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Climate of the Past An interactive open-access journal of the European Geosciences Union
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Volume 12, issue 11 | Copyright
Clim. Past, 12, 2107-2126, 2016
https://doi.org/10.5194/cp-12-2107-2016
© Author(s) 2016. This work is distributed under
the Creative Commons Attribution 3.0 License.

Research article 01 Dec 2016

Research article | 01 Dec 2016

The 1430s: a cold period of extraordinary internal climate variability during the early Spörer Minimum with social and economic impacts in north-western and central Europe

Chantal Camenisch1,2, Kathrin M. Keller1,3, Melanie Salvisberg1,2, Benjamin Amann1,4,5, Martin Bauch6, Sandro Blumer1,3, Rudolf Brázdil7,8, Stefan Brönnimann1,4, Ulf Büntgen1,8,9, Bruce M. S. Campbell10, Laura Fernández-Donado11, Dominik Fleitmann12, Rüdiger Glaser13, Fidel González-Rouco11, Martin Grosjean1,4, Richard C. Hoffmann14, Heli Huhtamaa1,2,15, Fortunat Joos1,3, Andrea Kiss16, Oldřich Kotyza17, Flavio Lehner18, Jürg Luterbacher19,20, Nicolas Maughan21, Raphael Neukom1,4, Theresa Novy22, Kathleen Pribyl23, Christoph C. Raible1,3, Dirk Riemann13, Maximilian Schuh24, Philip Slavin25, Johannes P. Werner26, and Oliver Wetter1,2 Chantal Camenisch et al.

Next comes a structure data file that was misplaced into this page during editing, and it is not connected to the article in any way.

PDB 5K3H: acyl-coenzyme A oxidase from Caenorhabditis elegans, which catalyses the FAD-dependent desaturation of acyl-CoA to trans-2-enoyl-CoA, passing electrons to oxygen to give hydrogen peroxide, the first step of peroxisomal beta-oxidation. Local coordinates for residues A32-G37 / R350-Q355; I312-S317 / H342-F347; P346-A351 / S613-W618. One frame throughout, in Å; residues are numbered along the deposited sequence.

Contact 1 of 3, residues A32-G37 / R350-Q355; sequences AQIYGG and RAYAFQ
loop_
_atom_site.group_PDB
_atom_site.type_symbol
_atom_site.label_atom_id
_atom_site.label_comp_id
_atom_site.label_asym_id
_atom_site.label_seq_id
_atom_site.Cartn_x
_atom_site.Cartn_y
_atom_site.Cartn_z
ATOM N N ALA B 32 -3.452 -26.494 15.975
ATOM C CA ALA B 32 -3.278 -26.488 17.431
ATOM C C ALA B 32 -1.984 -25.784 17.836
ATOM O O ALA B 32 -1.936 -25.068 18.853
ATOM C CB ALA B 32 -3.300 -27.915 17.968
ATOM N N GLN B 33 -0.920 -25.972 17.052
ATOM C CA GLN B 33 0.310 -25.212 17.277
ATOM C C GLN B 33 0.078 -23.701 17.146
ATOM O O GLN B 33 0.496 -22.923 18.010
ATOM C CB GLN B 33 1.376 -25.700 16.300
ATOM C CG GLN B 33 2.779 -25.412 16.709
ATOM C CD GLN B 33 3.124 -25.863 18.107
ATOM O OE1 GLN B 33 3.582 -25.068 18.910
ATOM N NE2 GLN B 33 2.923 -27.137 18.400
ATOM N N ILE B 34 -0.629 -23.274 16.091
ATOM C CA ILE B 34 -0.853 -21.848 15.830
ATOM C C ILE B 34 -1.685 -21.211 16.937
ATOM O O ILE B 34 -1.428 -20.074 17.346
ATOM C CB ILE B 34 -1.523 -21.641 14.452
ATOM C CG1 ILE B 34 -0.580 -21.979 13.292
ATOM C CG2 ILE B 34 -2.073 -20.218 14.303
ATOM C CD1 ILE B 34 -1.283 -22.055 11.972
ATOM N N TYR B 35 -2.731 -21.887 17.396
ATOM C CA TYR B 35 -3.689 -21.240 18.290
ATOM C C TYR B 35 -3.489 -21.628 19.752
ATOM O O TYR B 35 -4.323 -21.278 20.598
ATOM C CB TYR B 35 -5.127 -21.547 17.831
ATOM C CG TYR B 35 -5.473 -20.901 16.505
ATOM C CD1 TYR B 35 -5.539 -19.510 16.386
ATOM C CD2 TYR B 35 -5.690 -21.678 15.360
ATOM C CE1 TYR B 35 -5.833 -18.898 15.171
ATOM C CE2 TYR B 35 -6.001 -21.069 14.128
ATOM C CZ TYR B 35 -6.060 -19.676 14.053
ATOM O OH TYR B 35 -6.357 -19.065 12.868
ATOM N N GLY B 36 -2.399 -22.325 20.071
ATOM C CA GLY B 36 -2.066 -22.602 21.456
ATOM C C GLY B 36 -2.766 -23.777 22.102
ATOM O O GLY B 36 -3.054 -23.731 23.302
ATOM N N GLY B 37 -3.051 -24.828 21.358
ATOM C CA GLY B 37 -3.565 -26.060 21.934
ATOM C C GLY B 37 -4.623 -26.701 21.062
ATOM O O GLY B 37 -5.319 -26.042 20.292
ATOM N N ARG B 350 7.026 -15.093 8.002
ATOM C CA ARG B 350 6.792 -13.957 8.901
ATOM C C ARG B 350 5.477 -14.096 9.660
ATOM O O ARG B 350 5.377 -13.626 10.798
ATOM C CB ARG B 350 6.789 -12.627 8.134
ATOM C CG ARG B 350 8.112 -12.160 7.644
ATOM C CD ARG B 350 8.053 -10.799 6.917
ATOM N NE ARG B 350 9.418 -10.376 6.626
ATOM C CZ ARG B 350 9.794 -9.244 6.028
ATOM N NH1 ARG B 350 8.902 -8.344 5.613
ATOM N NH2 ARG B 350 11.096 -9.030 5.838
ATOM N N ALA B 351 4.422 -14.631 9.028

• 1Oeschger Centre for Climate Change Research, University of Bern, Bern, Switzerland
  • 2Economic, Social, and Environmental History, Institute of History, University of Bern, Bern, Switzerland
  • 3Climate and Environmental Physics, Physics Institute, University of Bern, Bern, Switzerland
  • 4Institute of Geography, University of Bern, Bern, Switzerland
  • 5Department of Geography and Planning, Queen's University, Kingston, ON, Canada
  • 6German Historical Institute in Rome, Rome, Italy
  • 7Institute of Geography, Masaryk University, Brno, Czech Republic
  • 8Global Change Research Institute, Czech Academy of Sciences, Brno, Czech Republic
  • 9Swiss Federal Research Institute WSL, Birmensdorf, Switzerland
  • 10School of the Natural and Built Environment, Queen's University Belfast, Northern Ireland
  • 11Department of Astrophysics and Atmospheric Sciences, Institute of Geosciences (UCM-CSIC), University Complutense, Madrid, Spain
  • 12Department of Archaeology and Centre for Past Climate Change, School of Archaeology, Geography and Environmental Science, University of Reading, Reading, UK
  • 13Institute of Environmental Social Sciences and Geography, University of Freiburg, Germany
  • 14Department of History, York University, Toronto, Canada
  • 15Department of Geographical and Historical Studies, University of Eastern Finland, Joensuu, Finland
  • 16Institute of Hydraulic Engineering and Water Resources Management, Vienna University of Technology, Vienna, Austria
  • 17Regional Museum, Litoměřice, Czech Republic
  • 18Climate & Global Dynamics Laboratory, National Center for Atmospheric Research, Boulder, USA
  • 19Department of Geography, Climatology, Climate Dynamics and Climate Change, Justus Liebig University, Giessen, Germany